In infants, the higher center of voiding control (the brain) is not mature enough to command the bladder, so control of urination comes from signals sent from the sacral cord. When urine fills the infant bladder, an excitatory signal is sent to the sacral cord. When this signal is received by the sacral cord, the spinal reflex center automatically triggers the detrusor to contract. The result is involuntary detrusor contractions with coordinated voiding.
A continuous cycle of bladder filling and emptying occurs, which is why infants and young children are dependent on diapers until they are toilet trained. As the child’s brain matures and develops, it gradually attains control of the bladder and the urinary sphincters to inhibit involuntary voiding. Control of the voiding process transitions from the sacral reflex center to the pontine micturition center, which is further modulated by higher brain centers that process emotion and social context.
Severe injury to the sacral cord results in loss of bladder function. Affected patients may develop urinary retention, termed detrusor areflexia. The detrusor will be unable to contract, so the patient will not be able to urinate and urinary retention will occur.
Peripheral nerves form a network of pathways for sending and receiving information throughout the body. The nerves enter and exit the spinal cord, which then relays nerual information to and from the brain. The bladder and the urethral sphincters are under the influence of related but separate neural pathways.
The autonomic nervous system lies outside of the central nervous system. It regulates the actions of the internal organs under involuntary control. The autonomic nervous system is divided into the sympathetic and the parasympathetic systems.
When the sympathetic nervous system is active, it causes the bladder to increase its capacity without increasing detrusor resting pressure (accommodation) and stimulates the internal urinary sphincter to remain tightly closed. The sympathetic activity also inhibits parasympathetic stimulation, preventing bladder contractions. When the sympathetic nervous system is active, urinary accommodation occurs and the micturition reflex is suppressed.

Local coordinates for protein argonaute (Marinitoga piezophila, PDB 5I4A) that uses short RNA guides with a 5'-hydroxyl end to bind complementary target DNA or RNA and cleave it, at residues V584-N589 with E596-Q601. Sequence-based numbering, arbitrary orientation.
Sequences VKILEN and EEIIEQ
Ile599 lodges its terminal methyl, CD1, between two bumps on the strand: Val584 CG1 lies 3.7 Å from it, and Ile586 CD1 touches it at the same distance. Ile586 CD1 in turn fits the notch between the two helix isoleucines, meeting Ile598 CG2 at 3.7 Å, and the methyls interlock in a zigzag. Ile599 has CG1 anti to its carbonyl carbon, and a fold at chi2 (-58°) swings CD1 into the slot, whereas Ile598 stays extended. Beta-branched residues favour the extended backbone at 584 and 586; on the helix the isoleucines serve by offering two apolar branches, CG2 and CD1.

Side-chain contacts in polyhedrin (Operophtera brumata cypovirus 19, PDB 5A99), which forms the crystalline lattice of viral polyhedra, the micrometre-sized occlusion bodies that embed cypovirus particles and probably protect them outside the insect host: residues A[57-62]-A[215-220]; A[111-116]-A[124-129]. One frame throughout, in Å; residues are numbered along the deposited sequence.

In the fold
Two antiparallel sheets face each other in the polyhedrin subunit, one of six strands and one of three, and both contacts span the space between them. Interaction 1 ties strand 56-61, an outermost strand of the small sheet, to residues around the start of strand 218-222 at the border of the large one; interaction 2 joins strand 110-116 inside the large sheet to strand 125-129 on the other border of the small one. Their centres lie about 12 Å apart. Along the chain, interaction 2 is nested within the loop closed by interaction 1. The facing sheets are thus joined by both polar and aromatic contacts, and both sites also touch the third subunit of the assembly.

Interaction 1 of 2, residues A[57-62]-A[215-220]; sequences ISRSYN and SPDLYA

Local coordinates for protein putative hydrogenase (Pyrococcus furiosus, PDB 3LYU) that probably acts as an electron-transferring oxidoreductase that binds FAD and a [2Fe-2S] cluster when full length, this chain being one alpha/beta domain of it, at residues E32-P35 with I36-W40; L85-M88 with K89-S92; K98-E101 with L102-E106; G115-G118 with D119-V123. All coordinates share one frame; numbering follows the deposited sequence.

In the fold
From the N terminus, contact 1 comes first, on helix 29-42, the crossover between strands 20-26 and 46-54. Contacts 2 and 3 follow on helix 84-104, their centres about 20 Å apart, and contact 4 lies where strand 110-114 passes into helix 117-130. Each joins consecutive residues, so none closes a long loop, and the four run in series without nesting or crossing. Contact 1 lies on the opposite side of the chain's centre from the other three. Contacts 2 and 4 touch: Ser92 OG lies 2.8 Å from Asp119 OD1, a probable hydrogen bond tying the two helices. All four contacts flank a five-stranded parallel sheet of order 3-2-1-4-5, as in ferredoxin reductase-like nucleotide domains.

The parasympathetic nervous system functions in a manner opposite to that of the sympathetic nervous system. In terms of urinary function, the parasympathetic nerves stimulate the detrusor to contract. Immediately preceding parasympathetic stimulation, the sympathetic influence on the internal urethral sphincter becomes suppressed so that the internal sphincter relaxes and opens. In addition, the activity of the pudendal nerve, a somatic nerve, is inhibited to cause the external sphincter to open. The result is facilitation of voluntary urination.
The somatic nervous system regulates the actions of the muscles under voluntary control. Examples of these muscles are the external urinary sphincter and the pelvic diaphragm. The pudendal nerve originates from the nucleus of Onuf and regulates the voluntary actions of the external urinary sphincter and the pelvic diaphragm. Activation of the pudendal nerve causes contraction of the external sphincter, which occurs with activities such as Kegel exercises (which also target the large pelvic floor muscles). Some reflex activity may also occur through the pudendal nerve, such as the sphincter contractions that occur during sneezing, coughing, and laughing—the so-called continence reflex.